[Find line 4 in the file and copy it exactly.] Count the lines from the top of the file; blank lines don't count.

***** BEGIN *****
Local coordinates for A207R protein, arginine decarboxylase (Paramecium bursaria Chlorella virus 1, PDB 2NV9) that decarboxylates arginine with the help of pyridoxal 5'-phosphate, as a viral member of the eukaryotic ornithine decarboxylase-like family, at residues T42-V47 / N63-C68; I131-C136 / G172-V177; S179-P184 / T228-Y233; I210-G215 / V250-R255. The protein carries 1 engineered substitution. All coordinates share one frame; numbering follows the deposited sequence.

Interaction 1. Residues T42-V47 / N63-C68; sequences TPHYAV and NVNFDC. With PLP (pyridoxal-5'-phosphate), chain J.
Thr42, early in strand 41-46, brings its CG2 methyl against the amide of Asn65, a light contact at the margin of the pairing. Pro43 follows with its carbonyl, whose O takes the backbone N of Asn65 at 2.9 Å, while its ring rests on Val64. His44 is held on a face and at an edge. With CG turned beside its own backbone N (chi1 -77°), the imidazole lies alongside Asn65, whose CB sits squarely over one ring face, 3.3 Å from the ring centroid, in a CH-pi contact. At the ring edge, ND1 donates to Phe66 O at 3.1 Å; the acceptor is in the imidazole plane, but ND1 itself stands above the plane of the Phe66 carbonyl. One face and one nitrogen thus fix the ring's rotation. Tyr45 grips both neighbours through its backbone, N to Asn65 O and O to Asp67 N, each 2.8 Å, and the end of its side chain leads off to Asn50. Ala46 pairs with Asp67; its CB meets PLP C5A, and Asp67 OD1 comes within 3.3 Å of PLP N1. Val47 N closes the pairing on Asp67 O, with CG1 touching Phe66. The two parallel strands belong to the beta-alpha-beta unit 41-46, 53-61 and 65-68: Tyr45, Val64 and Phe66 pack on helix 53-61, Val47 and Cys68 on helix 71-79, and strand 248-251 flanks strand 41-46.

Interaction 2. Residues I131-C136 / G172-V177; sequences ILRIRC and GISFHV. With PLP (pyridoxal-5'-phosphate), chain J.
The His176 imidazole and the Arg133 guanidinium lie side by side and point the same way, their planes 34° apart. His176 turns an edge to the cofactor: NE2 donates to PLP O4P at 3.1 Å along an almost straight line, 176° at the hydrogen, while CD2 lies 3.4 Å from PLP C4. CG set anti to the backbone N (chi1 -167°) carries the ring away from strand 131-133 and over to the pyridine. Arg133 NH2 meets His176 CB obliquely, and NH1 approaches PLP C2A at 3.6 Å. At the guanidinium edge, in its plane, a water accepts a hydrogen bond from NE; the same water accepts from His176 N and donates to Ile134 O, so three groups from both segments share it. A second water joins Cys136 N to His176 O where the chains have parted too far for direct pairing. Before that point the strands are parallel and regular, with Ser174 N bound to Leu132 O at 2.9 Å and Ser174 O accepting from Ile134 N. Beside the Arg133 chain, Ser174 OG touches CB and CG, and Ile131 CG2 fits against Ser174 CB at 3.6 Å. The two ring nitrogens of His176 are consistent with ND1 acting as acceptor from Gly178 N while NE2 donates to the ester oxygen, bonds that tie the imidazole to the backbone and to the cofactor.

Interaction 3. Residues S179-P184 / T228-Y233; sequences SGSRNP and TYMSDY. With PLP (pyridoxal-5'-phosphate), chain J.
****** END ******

Interaction 2. Residues I131-C136 / G172-V177; sequences ILRIRC and GISFHV. With PLP (pyridoxal-5'-phosphate), chain J.